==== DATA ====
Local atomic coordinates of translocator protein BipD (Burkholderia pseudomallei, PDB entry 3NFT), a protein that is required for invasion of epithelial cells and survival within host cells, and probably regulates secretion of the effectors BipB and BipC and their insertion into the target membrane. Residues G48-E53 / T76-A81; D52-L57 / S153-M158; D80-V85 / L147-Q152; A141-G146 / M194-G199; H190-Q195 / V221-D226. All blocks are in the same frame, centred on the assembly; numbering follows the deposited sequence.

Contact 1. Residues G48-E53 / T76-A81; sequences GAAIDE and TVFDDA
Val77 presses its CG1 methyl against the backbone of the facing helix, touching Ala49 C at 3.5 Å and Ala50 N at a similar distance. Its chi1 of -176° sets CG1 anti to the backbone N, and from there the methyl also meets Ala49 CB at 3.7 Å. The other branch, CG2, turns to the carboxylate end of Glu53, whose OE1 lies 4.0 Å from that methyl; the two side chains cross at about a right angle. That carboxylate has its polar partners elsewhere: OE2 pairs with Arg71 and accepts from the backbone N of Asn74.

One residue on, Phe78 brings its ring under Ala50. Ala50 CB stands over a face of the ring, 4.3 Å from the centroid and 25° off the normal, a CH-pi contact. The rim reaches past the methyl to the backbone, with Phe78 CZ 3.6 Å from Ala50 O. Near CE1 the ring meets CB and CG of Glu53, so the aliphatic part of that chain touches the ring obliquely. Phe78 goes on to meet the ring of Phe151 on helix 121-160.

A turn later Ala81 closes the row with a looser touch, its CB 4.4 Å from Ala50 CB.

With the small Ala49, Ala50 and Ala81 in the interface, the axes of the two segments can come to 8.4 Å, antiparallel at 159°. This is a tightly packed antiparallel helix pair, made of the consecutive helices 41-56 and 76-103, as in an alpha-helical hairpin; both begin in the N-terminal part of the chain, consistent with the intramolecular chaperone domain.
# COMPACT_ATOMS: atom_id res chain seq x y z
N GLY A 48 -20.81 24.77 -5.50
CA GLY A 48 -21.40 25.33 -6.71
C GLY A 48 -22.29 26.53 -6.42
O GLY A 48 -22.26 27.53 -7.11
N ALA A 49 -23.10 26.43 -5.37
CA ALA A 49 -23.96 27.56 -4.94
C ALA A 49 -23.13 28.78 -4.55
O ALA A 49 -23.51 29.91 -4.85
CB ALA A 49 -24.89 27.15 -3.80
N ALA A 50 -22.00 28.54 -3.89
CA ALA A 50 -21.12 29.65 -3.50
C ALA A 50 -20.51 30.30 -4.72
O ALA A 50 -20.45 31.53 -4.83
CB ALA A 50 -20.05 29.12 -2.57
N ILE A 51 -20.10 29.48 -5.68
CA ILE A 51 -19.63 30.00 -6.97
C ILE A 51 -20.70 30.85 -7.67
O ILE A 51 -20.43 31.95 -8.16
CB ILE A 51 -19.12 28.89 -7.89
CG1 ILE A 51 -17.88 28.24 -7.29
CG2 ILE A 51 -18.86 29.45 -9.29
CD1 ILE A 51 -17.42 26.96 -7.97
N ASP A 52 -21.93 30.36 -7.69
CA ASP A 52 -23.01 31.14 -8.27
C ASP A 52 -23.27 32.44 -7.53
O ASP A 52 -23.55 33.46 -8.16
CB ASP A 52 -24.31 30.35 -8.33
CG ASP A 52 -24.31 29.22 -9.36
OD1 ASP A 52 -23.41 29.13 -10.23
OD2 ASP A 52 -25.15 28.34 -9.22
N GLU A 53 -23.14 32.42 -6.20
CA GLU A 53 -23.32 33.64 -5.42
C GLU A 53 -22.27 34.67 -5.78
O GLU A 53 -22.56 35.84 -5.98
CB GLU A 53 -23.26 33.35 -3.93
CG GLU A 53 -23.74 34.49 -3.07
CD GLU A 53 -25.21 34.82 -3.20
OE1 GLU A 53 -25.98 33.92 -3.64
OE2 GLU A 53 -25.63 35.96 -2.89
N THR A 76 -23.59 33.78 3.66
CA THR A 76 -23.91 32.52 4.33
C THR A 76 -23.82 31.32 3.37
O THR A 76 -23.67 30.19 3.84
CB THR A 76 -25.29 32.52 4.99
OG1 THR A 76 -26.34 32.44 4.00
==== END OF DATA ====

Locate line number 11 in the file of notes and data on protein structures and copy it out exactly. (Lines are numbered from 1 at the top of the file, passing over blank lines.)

O GLY A 48 -22.26 27.53 -7.11